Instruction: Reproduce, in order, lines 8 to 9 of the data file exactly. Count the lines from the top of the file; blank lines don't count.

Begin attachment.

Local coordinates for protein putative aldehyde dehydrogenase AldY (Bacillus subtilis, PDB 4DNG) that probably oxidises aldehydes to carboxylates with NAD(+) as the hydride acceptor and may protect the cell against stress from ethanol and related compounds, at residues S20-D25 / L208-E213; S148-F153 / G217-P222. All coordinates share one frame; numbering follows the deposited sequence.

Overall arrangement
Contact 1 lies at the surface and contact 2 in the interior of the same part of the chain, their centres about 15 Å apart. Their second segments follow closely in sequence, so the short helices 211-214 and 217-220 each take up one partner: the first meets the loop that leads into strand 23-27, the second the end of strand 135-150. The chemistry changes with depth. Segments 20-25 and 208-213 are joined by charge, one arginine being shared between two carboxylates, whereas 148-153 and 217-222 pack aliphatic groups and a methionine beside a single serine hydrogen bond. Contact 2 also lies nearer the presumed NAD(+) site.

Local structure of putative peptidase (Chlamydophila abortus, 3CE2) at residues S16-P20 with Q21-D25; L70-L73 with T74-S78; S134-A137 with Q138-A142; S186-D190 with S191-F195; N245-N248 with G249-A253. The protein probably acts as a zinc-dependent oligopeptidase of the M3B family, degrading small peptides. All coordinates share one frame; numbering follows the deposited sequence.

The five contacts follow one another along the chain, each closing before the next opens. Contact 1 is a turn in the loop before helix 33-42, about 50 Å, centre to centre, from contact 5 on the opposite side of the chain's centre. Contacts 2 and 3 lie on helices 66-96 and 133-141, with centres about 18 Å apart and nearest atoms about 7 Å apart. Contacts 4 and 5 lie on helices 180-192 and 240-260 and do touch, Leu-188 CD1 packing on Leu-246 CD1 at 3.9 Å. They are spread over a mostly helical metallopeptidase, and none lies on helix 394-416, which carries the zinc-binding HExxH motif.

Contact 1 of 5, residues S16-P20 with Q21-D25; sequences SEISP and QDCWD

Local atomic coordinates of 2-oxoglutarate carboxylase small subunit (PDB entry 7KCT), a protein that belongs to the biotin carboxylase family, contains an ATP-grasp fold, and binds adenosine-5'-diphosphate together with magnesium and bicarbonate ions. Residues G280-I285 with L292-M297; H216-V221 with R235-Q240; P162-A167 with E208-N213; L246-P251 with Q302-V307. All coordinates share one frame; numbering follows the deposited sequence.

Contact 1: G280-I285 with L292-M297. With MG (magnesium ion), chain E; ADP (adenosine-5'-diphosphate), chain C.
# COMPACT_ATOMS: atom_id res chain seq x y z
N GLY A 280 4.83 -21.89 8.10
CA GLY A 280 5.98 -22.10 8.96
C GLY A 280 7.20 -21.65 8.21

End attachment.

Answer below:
Contact 1: G280-I285 with L292-M297. With MG (magnesium ion), chain E; ADP (adenosine-5'-diphosphate), chain C.
# COMPACT_ATOMS: atom_id res chain seq x y z